Holy crap. That is terrifying information all on its own. Think about it, if we’re making such great leaps and bounds in medical science, why are we all so ill? How many people do you know with high cholesterol? High risk of heart disease? Cancer? Osteoporosis? Diabetes? How many of these people are on medications? How many of these medications are actually reversing the effects of the disease and not just alleviating the symptoms. If evidence was presented that a whole foods, plant based diet could reverse your disease, improve the quality of your life, or lengthen the life of your loved ones, would you make the switch?


2.      “What made this project especially remarkable is that, among the many associations that are relevant to diet and disease, so many pointed to the same finding: people who ate the most animal-based food got the most chronic disease. Even relatively small intakes of animal-based food were associated with adverse effects. People who ate the most plant-based foods were the healthiest and tended to avoid chronic disease” (pg.6).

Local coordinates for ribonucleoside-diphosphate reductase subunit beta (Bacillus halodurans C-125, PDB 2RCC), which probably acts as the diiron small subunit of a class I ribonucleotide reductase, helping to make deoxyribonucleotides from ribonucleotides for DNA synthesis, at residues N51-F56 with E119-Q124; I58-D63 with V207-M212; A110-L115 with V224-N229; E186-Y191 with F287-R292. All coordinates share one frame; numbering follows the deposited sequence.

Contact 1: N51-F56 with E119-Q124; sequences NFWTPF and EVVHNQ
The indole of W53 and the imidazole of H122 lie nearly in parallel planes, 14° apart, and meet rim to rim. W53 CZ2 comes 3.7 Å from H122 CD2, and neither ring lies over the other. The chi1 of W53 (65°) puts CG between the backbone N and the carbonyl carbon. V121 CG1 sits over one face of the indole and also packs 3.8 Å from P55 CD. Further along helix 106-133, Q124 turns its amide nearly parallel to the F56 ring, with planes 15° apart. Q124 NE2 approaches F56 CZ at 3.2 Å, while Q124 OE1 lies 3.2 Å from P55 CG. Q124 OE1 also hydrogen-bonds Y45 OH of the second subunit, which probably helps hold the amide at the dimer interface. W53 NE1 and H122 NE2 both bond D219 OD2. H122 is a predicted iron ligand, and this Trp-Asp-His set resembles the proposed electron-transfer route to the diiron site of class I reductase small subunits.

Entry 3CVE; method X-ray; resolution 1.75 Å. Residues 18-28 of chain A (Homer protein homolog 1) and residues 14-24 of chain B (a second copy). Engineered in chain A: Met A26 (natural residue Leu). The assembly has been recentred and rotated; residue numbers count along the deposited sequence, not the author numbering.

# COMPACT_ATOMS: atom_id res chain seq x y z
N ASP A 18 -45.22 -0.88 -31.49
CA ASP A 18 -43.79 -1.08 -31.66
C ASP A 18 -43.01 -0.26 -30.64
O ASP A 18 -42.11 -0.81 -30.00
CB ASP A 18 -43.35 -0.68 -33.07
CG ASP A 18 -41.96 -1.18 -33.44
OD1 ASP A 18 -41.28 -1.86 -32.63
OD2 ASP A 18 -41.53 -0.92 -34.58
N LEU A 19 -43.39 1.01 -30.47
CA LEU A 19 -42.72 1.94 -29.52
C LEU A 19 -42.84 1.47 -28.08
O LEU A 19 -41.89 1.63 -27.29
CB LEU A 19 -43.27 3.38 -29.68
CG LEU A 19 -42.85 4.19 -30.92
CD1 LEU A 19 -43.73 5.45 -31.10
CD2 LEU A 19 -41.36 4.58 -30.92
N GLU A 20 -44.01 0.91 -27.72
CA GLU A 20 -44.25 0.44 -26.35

‘Nuff said folks. READ THE BOOK.


3.      “We initiated more studies using several different nutrients, including fish protein, dietary fats and the antioxidants known as carotenoids. A couple of excellent graduate students of mine, Tom O’Connor and Youping He, measured the ability of these nutrients to affect liver and pancreatic cancer. The results of these, and many other studies, showed nutrition to be far more important in controlling cancer promotion than the dose of the initiating carcinogen” (pg.66).  

The argument presented in The China Study is that although the carcinogen is the initiator of cancer within the body, it’s the nutritional environment within the body that promotes the development of cancer. Evidence is presented that a plant based, whole foods diet can prevent the development and spread of cancerous cells. Dude. It’s worth a try, right?